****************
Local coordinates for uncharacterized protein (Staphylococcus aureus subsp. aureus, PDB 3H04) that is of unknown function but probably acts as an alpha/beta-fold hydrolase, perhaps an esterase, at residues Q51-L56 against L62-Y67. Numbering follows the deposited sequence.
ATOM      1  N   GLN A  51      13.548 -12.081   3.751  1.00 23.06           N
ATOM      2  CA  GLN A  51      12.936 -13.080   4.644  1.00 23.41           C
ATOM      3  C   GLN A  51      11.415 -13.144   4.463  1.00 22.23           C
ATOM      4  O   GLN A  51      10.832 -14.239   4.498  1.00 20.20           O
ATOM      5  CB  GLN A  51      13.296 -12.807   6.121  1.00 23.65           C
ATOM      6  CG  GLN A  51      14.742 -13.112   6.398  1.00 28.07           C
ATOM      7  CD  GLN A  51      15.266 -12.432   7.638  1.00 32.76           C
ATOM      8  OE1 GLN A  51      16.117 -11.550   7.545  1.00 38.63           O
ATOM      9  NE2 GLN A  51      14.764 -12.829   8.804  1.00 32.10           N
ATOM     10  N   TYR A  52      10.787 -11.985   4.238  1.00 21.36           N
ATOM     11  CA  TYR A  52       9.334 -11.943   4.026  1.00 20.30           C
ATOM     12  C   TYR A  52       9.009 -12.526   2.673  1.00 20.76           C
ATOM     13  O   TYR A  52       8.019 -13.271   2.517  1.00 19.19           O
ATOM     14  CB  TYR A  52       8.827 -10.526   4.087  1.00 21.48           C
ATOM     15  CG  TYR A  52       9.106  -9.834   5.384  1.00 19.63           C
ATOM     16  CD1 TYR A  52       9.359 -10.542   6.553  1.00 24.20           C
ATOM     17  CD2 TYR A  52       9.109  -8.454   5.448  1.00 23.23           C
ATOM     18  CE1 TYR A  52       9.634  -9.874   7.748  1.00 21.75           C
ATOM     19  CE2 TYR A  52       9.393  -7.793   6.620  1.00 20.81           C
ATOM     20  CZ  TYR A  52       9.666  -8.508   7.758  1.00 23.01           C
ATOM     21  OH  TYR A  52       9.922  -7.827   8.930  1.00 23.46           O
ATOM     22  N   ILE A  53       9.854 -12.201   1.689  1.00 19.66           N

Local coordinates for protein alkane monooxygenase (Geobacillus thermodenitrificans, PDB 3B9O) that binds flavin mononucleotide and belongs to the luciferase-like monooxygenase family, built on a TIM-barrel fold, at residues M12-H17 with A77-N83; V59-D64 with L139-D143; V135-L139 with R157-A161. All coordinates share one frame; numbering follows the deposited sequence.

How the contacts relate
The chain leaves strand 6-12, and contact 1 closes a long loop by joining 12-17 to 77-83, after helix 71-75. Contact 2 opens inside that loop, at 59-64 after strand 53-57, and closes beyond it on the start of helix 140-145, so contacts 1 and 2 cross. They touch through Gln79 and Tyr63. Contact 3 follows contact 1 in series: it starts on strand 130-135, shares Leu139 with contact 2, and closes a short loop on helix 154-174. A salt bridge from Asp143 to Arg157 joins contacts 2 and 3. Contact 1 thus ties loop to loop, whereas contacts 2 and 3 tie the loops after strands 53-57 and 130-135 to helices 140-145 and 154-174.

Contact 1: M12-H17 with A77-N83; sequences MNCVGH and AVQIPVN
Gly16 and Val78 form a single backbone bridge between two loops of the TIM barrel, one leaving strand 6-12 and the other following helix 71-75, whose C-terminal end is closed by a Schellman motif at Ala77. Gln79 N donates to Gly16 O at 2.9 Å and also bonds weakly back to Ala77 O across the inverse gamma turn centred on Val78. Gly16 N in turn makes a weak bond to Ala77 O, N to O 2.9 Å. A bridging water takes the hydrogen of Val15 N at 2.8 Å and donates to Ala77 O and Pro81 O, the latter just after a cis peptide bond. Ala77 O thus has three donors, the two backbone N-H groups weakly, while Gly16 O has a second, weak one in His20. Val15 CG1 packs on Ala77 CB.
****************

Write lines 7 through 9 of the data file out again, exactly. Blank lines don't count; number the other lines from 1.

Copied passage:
ATOM      6  CG  GLN A  51      14.742 -13.112   6.398  1.00 28.07           C
ATOM      7  CD  GLN A  51      15.266 -12.432   7.638  1.00 32.76           C
ATOM      8  OE1 GLN A  51      16.117 -11.550   7.545  1.00 38.63           O